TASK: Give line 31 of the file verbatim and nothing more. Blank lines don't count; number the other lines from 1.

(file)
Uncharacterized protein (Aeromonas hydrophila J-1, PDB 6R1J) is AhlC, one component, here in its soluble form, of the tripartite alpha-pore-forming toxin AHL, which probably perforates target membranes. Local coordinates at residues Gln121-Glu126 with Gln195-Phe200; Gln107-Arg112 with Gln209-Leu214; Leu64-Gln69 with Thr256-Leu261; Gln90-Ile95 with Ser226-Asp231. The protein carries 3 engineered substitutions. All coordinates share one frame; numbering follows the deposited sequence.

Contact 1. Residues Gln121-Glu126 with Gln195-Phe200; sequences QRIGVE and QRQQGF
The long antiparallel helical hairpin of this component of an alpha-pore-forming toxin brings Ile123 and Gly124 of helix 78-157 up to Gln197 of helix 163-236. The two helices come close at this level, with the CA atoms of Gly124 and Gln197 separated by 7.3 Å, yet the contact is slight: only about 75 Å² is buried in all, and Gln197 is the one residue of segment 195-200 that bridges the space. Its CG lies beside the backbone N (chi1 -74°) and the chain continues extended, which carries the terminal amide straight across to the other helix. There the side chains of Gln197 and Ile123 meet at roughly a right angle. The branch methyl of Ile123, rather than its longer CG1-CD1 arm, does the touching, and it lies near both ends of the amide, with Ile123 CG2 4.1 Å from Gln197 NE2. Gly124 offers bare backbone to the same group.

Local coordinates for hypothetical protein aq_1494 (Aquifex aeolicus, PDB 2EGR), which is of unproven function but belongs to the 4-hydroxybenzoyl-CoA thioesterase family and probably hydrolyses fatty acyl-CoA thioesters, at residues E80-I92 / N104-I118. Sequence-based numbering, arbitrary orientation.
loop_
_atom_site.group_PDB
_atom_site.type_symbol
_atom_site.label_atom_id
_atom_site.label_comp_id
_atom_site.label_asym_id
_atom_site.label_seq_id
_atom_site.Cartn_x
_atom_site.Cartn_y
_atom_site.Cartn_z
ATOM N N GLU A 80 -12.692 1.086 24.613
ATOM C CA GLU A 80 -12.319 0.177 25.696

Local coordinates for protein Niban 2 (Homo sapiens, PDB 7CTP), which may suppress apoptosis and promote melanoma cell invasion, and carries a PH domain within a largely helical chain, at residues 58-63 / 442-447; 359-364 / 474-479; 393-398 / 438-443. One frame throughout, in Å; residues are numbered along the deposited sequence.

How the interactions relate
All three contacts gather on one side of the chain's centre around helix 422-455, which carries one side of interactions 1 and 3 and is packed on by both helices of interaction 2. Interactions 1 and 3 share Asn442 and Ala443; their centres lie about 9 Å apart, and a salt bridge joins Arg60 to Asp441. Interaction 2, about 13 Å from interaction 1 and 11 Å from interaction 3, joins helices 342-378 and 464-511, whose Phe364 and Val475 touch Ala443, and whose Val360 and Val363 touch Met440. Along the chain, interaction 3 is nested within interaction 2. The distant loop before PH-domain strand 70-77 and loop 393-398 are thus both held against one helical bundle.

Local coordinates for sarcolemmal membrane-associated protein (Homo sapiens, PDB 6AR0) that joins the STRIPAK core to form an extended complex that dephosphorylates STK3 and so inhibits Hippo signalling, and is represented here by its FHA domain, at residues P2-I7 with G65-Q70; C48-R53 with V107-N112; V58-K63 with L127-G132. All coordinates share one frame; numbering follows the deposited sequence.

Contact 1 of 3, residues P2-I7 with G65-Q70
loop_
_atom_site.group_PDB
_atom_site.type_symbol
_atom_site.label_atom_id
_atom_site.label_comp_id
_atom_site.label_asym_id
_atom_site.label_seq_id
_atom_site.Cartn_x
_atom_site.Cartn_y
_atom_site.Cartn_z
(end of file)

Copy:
_atom_site.Cartn_z